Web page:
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The Physicians Committee




Section Five: Foods and Blood Pressure

Hypertension is among the most common problems that will confront your patients. One in every four American adults has, or is being treated for, high blood pressure, defined as a systolic pressure of 140 mm Hg or greater and/or a diastolic pressure of 90 mm Hg or greater. In 1992, medical treatment of hypertension cost $12.5 billion. The personal and social costs are many times higher.

The condition takes a disproportionate toll among African Americans. Among men, the age-adjusted prevalence is 34 percent for African Americans, compared to 25 percent for whites. For women, hypertension affects 31 percent of African Americans, compared to 21 percent of whites.1

High blood pressure is dangerous. It increases the risk of heart disease, stroke, and other serious problems. While pharmacologic treatment is often necessary for controlling blood pressure, diet plays a central role, both in its cause and treatment.

Reducing Sodium

Dietary sodium is a well-known contributor to high blood pressure. Sodium holds water, and the increased water content in the vascular system increases blood pressure. The effect of reducing salt intake is often modest, but is nonetheless important.

Patients often have little idea as to which foods contribute sodium to their diet. Aside from table salt, the highest-sodium foods by far are frozen meals and canned and snack products, due to the addition of salt during processing. Dairy products are the next highest in sodium, followed by meats. In their natural state, plant foods—grains, legumes, vegetables, and fruits—have almost no sodium. Patients should be encouraged to favor fresh or frozen vegetables and beans, rather than canned products, and reduced sodium products are also increasingly available.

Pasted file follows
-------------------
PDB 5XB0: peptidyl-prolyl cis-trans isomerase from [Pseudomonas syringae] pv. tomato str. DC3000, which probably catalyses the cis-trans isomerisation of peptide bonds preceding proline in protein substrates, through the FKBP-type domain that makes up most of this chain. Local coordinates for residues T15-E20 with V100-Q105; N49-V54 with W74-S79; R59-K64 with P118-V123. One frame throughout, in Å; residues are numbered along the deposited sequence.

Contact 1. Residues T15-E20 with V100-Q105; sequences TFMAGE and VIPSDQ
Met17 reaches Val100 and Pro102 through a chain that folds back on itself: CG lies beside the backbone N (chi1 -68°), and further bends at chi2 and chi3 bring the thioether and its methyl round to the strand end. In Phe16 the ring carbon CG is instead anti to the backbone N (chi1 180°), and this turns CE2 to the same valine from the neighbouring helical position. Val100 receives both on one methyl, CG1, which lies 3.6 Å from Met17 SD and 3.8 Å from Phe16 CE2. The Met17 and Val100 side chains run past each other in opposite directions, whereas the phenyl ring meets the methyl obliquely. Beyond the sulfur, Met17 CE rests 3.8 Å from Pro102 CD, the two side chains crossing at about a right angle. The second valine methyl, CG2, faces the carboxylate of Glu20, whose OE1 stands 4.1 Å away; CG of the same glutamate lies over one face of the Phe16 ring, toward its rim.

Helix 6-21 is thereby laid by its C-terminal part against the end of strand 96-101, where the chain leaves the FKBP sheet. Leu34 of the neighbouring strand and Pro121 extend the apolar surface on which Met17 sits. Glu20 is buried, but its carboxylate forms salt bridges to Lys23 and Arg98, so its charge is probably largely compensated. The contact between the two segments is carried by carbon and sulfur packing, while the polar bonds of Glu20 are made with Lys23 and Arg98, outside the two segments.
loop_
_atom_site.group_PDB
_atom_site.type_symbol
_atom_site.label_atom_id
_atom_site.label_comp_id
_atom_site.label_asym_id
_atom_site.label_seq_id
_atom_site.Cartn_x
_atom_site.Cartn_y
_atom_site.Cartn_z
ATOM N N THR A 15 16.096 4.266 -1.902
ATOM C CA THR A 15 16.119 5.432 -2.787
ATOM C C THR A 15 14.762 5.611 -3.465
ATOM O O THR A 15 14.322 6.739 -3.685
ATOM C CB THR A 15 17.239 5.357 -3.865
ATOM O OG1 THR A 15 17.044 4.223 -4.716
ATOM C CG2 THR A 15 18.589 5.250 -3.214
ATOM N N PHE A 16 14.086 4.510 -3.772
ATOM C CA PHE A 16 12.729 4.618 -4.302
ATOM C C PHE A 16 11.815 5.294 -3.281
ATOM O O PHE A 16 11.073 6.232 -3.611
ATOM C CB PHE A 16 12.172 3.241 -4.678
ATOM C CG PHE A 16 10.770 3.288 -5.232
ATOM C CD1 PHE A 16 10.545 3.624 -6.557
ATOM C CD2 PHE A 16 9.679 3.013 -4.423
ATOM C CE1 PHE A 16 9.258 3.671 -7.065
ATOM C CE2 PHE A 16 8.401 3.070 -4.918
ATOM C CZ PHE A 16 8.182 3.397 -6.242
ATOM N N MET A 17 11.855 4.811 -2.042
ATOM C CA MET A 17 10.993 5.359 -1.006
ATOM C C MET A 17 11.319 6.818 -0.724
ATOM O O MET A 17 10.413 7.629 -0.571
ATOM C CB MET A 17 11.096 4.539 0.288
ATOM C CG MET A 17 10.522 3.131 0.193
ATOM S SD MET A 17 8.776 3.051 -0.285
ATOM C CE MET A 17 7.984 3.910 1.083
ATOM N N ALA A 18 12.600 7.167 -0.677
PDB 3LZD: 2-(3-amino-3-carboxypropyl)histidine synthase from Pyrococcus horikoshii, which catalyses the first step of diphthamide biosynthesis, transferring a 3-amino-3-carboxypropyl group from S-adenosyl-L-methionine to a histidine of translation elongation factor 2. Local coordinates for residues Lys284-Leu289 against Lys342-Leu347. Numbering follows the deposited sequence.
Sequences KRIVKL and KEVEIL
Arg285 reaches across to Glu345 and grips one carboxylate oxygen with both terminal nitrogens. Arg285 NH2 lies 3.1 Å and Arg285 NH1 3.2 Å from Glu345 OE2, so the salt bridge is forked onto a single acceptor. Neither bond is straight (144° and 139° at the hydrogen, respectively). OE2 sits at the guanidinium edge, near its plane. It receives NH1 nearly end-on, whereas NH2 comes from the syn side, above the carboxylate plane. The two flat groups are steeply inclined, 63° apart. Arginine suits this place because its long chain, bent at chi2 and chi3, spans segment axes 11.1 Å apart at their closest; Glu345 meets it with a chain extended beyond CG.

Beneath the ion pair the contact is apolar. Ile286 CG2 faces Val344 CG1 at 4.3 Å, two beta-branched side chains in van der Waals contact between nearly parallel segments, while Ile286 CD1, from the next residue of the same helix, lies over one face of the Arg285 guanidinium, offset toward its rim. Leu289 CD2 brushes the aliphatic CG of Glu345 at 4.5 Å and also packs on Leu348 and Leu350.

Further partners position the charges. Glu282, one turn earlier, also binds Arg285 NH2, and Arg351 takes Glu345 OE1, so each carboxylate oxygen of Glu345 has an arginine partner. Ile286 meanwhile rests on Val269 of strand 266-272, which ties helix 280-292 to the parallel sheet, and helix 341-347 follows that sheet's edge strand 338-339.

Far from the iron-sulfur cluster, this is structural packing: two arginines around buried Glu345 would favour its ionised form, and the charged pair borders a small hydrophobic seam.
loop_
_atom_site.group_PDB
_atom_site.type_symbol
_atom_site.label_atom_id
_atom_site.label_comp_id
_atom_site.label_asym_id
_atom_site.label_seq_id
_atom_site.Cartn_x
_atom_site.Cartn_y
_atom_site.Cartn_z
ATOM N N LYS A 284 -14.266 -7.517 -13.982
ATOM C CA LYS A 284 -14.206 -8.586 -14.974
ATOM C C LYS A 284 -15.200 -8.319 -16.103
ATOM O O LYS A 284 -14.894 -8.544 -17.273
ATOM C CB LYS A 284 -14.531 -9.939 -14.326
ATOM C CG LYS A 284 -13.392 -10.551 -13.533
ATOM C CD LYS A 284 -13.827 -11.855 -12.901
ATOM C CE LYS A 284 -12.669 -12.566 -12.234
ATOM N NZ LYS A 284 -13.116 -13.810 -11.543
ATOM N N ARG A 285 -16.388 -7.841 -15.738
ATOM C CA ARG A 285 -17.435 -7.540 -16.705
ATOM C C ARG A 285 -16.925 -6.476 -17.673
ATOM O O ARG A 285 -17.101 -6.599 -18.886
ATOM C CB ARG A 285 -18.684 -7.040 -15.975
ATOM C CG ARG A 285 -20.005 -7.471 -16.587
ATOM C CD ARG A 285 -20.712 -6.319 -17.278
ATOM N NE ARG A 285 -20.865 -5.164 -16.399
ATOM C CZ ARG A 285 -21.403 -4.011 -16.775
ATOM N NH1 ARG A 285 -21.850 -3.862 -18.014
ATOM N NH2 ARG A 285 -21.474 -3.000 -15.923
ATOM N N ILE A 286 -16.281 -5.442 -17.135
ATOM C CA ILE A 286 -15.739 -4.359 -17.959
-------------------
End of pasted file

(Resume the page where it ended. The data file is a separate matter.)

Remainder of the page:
SODIUM AND POTASSIUM IN FOODS (milligrams)

PLANT PRODUCTS

ANIMAL PRODUCTS

Source

Sodium

Potassium

Source
Sodium Potassium
Apple (1 medium)

1

159

Whole milk (1 cup)

120

370

Banana (1 medium)

1

451

Skim milk (1 cup)

126

406

Black beans (1 cup*)

6

801

Goat’s milk (1 cup)

122

499

Broccoli (1 cup*)

44

332

Human milk (1 cup)

40

128

Cauliflower (1 cup)

8

400

Yogurt (1 cup)

105

351

Cream of Wheat (1 cup*)

7

48

Cheddar cheese (2 oz.)

352

56

Grapefruit (1 medium)

0

316

Ground beef (4 oz.*)

69

253

Navy beans (1 cup*)

2

669

Roast beef (4 oz.*)

51

377

Orange (1 medium)

1

250

Chicken breast (4 oz.*)

82

286

Potato (1 medium*)

16

844

Haddock (4 oz.*)

98

447

Rice (1 cup*)

1

60

Swordfish (4 oz.*)

130

414

* Figures refer to cooked servings.

Source: Pennington JAT. Bowes and Church’s Food Values of Portions Commonly Used. 16th Edition, Philadelphia, J.B. Lippincott, 1994.


PROCESSING ADDS SALT IN CANNED AND SNACK FOODS

Source Sodium (mg)
Tomato (1, raw)

11

Tomato soup (canned, 1 cup)

872

 
Boiled black beans (1 cup)

6

Canned black beans (1 cup)

922

 
Boiled green beans (1 cup)

4

Canned green beans (1 cup)

340

 
Low Salt Wheat Thins (8 crackers)

60

Wheat Thins (8 crackers)

120

 
Potato (1 medium)

16

Potato chips (1 ounce)

168

SODIUM IN TYPICAL FROZEN PRODUCTS

Fish ’n Chips (Swanson) 963
Pancakes with Blueberries (Swanson) 796
Pasta Trio (Tyson) 890

Source: Pennington JAT. Bowes and Church’s Food Values of Portions Commonly Used. 16th Edition, Philadelphia, J.B. Lippincott, 1994.